Sunday, July 16, 2006

 

On the fickle nature of "Self-Confidence"

What are the ways in which we typically derive/maintain our "self-confidence"? Some of the avenues are "Good-looks", "Achievements", "talents", "character" etc. The reason I put each of the items in quotations, is to emphasize the fact that each of qualitites are those that the world has bestowed upon the party under consideration.

In each of the following examples consider a person who derives his/her self-confidence based on good-looks, talents, character respectively.

For example consider a person that is considered good-looking. Suppose he/she and her friend 'B' meets another person 'C'. For some reason if the person 'C' only pays attention to B more than A, naturally this would cause some discomfort in A. The extent of this discomfort is related to the emotional stability of A -- but even to the most stable of people, the repetition of such incidents will certainly cause a drop in (what we call) the self-confidence of A.
Actually this idea was illustrated , quite brutally, in the film, American Beauty. (Well, this was not the main theme of the film but one of the things.).

The same idea can be applied to other such qualities. For example, suppose a person is a good violonist ( the world considers him/her). But for some reason, he gives a recital and the audience thinks what he played was crap. Again depending on the stability of the original person, this may or may not cause significant discomfort. But repeated such incidents will cause a drop in self-confidence.

Finally consider a person who is considered a very moral person with good character. Suppose suddenly something happens to the world and rules of the world are changed and now "right" is "wrong" and "wrong" is "right". (Here I am emphasizing the fact that moral are but rules). Again the person will now become "bad" and his confidence will drop.
...I just gave this rather improbable example for variation...A more practical example in line with the first two is still applicable for "character".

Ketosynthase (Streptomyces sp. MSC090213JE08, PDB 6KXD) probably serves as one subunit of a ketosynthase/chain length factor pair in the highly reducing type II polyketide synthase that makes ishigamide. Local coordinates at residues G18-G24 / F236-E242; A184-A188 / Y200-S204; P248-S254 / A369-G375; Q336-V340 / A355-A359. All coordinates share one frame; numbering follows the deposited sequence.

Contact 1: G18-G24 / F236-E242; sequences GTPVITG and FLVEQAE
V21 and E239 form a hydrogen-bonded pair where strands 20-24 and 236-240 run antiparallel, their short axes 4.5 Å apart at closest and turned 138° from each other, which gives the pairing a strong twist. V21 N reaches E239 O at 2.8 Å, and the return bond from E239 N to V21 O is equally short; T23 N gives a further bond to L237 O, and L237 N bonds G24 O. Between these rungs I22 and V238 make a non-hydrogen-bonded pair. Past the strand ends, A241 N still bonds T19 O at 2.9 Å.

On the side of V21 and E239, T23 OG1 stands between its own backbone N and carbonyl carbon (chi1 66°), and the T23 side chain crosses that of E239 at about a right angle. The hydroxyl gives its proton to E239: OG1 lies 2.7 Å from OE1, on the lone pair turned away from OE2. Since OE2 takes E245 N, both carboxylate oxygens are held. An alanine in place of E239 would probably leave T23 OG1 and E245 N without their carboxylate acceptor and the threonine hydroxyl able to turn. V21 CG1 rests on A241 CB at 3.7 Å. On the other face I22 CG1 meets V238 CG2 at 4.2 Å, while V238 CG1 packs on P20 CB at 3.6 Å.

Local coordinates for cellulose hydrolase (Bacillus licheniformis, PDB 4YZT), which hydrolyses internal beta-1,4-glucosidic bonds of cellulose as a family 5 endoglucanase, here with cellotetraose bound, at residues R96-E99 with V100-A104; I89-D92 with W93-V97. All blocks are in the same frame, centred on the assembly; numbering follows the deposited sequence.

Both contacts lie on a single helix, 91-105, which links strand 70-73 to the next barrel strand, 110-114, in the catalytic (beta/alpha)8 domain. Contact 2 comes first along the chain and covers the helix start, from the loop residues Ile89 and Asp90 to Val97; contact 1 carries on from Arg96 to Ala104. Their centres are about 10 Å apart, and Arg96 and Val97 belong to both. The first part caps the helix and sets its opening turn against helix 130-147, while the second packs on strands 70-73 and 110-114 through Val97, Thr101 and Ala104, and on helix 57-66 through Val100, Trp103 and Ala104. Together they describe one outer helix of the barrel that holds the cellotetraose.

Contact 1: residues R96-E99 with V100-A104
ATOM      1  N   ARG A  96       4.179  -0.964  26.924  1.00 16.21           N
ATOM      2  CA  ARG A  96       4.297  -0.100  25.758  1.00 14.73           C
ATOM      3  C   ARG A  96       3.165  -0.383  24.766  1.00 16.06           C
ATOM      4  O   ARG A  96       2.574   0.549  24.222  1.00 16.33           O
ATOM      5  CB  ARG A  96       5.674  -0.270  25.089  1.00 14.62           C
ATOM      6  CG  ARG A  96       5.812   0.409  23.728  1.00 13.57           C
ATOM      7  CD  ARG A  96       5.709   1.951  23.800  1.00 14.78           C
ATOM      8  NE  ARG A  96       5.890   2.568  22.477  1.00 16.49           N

So, I wonder, how something called "self-confidence" can be a function of something the world percieves of us.

Thus I conclude in the ideal world, self-confidence is a quantity that should be possessed without a reason. But in such an ideal state, the person may not have any need to posess self-confidence.

The last two statements of the previous paragraph do not contradict each other.

Comments:
"So, I wonder, how something called "self-confidence" can be a function of something the world percieves of us"

- i have also wondered. 'pure' self-confidence is when world-opinion is realised as immaterial.
one factor you've not considered is the company that person A, say, chooses to keep. he/she can select the subset that approves him/her. though this appears negative, i have seen that many maintain their self-confidence only in this way.
 
Yes this can be considered an avenue and yes all of us employ this technique :)
 
Yes this can be considered an avenue and yes, all of us employ this technique :)
 
self-confidence=f(contentment,achievement)
 
yes I agree, with one slight change:

"self-confidence"=f("contentment","achievement")

where "" = 'what people consider to be'

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v
 
Nice Post keep updating like this,

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